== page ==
Sem priests conducted funeral services and were responsible for mortuary rituals. It was they who mummified the dead whilst reciting spells. The sem were highly regarded as they could guarantee the deceased access to eternal life through their incantations. One slip up by the sem and the deceased’s soul was out of luck.
Ancient Egyptian priests performing funerary rites. ( Public Domain )
The Day-to-Day Life of an Ancient Egyptian Priest
As there were so many different types of priests, each with their own duties it is difficult to sum up “the life of an Egyptian” priest. The day to life of a lector was very different from that of a wab but there were some similarities.
Apart from the high priest, most priests were only part-time. The priesthood was divided into “watches” and only served for one month in every four. The rest of the time they lived their normal lives out in the community, often working as mid-level bureaucrats. Whilst serving they lived within their god’s temple complex.
All priests were expected to be ritually pure. As the Egyptians were obsessed with hygiene, ritual purity came down to two main things. Firstly, priests were expected to keep their entire bodies clean-shaven. This went as far as their eyebrows and eyelashes. Every third day they underwent hair removal procedures to keep their bodies as smooth as possible. Secondly, they were expected to bathe several times throughout the day to remain as clean and pure as possible.
Between baths and shavings, the priests were busy with various rituals throughout the day. Which rituals largely depended on which god the priest followed and where they were in the priesthood hierarchy. Needless to say, the priests were kept busy.
It is also believed that Egyptian priests went through some kind of initiation ritual to cleanse themselves before joining the priesthood. Whilst historical records are spotty at best it is thought that for men this may have included circumcision. It is therefore likely the Egyptians, like certain other religions, associated the foreskin with poor hygiene.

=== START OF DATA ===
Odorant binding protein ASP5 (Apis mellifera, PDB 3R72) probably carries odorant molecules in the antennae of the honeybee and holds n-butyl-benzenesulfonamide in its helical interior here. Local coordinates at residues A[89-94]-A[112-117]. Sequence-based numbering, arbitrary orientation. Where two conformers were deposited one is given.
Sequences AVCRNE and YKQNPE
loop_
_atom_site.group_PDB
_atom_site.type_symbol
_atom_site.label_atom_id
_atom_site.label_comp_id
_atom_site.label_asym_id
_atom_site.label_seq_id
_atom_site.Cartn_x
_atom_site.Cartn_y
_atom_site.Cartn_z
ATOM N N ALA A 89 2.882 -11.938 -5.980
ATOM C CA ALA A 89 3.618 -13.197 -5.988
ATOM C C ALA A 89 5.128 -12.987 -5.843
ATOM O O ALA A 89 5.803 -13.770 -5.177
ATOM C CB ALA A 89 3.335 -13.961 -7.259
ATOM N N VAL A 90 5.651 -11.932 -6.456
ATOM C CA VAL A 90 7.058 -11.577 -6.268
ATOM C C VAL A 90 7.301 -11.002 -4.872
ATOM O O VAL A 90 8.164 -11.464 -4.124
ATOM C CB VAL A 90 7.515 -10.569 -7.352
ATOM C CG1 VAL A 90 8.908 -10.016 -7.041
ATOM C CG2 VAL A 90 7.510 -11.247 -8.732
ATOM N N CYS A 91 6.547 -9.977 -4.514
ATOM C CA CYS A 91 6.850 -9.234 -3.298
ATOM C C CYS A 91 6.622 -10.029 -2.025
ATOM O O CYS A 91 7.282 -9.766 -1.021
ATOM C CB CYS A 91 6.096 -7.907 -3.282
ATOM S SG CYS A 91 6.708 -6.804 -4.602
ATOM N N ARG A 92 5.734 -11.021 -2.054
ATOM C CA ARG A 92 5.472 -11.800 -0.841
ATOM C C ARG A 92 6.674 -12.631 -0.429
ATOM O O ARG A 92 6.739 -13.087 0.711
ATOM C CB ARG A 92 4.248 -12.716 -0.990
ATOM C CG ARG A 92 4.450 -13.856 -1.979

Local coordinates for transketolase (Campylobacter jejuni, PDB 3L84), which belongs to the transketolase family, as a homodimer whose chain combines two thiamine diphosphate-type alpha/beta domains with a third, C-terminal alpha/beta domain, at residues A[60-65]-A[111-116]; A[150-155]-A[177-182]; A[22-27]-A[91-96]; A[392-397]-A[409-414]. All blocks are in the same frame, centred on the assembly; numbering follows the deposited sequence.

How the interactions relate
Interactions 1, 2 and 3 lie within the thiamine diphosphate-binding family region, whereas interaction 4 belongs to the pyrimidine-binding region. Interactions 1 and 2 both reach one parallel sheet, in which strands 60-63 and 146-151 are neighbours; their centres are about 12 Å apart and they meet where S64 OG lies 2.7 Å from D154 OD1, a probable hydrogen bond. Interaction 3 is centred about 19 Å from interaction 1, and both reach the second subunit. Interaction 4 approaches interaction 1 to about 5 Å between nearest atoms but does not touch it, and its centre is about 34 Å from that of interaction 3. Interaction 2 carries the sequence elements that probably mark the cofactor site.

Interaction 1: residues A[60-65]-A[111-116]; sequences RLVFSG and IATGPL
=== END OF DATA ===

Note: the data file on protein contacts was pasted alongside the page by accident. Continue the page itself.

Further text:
The famous circumcision scene from the Tomb of Ankhmahor. ( Sailingstone / Adobe Stock)
Responsible to the Gods
Egyptian priests were responsible to the gods, not the Egyptian people. There were no weekly services where people would come to the temple to worship and hear a priest speak. The priests were not responsible for teaching the people about their gods. Normal citizens of Egypt were expected to do that themselves. In ancient Egypt, religion was largely a personal, private affair, and the roles of the ancient Egyptian priests highlights this.
In the end, this may have been the religion’s undoing. Ancient Greek religion was eventually adopted by the Romans. When the Romans adopted Christianity, certain elements of the old Greek religion followed. Indeed, ancient Greece’s effect on Christian scripture can be seen well into the medieval age and beyond. The same cannot really be said for ancient Egypt, its private approach to religion was too unique. When the Egyptian empire fell, its religion fell too.
By Robbie Mitchell
Top image: A mural from the tomb Inkherkhau (TT359) on the West Bank of Nile – Thebes, Luxor, depicting a funerary procession with ancient Egyptian priests performing libations, the first one wearing leopard skin. Source: Svetlaili /Adobe Stock